Nigeria's foremost Online Energy News Platform

Kachikwu gives update on the Petroleum Industry Bill’s progress

His Excellency Emmanuel Ibe Kachikwu, Nigeria’s minister of state for petroleum, held a press conference at APPO Cape VII, in which he gave an update on the progress of the Petroleum Industry Bill (PIB).

Following incumbent president Muhammadu Buhairi’s win in this year’s elections, Kachikwu confirmed that the bill was with the president and could receive assent by June, when the ninth assembly of the Nigerian parliament convenes.

However, if the president sends the bill back for further amendments, it will again become unclear as to when the PIB will be passed into law.

The minister was asked about the progress of refinery development in Nigeria and told the press conference that the Dangote refinery is scheduled to go onstream in 2021. As well as the development of private sector refineries, Mr Kachikwu said it was important that the four state-owned refineries became operational again.

In regard to the OPEC production cuts, the minister said Nigeria is “committed as a country” to the cuts because of the stability this has brought to oil prices, particularly when there are “lots of factors outside our control”.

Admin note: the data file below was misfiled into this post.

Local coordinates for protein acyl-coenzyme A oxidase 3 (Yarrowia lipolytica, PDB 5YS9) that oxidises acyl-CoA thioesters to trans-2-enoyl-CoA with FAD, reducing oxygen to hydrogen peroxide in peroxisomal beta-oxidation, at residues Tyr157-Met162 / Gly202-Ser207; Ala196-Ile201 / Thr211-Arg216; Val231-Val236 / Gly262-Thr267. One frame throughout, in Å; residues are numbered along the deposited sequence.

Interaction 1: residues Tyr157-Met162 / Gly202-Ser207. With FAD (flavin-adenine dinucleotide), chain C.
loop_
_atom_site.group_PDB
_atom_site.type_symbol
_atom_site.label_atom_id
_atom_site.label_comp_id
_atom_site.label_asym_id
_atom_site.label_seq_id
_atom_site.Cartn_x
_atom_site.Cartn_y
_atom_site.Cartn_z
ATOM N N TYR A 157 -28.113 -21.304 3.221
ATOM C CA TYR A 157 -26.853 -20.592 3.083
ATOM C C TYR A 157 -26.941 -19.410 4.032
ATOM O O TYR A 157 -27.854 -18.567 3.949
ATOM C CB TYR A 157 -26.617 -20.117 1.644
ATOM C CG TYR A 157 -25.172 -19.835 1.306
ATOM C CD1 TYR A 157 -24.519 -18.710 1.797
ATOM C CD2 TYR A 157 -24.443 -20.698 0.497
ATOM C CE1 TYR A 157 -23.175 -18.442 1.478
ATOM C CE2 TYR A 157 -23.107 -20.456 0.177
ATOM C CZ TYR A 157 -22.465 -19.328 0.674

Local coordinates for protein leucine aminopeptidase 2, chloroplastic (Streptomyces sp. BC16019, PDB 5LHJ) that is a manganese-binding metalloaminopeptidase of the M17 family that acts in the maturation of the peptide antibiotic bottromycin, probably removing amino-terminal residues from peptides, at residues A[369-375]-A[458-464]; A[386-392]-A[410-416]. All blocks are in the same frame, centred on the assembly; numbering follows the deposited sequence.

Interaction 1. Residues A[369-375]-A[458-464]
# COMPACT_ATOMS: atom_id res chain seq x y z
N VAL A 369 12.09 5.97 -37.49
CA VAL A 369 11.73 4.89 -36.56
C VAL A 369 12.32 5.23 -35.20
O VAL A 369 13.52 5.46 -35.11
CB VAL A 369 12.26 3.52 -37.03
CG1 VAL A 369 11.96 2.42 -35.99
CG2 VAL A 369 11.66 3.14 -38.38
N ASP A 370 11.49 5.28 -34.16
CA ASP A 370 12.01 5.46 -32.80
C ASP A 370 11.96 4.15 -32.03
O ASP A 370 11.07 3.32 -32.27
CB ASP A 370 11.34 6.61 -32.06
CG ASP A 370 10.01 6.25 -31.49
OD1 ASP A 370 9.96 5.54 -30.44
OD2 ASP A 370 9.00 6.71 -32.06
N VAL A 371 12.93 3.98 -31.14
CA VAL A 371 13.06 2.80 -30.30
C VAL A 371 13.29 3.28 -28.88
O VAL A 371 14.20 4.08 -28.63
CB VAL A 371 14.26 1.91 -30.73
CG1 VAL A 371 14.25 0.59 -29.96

Giving a hint of things to come under the ninth assembly, Mr Kachikwu was critical of some production sharing contracts (PSCs) and joint ventures which favour private companies heavily over the NNPC.

He said he would like to see private companies doing more in terms of local content development and ensuring the money made from hydrocarbons projects benefits the people of Nigeria, and vowed to “challenge” some of the PSCs and joint ventures which he did not think were mutually beneficial.

“I will consider a review of PSCs and [in regard to joint ventures] there is no government policy to sell NNPC interests,” he said.

Following on from the theme of the opening ceremony addresses of pan-African cooperation, the minister said “cross-border exchange of ideas and technical transfer” was important, as well as the need to “look southward” to opportunities with South Africa, utilising its refining capacity as well as extending pipeline networks across the continent.

Source: Oil Review Africa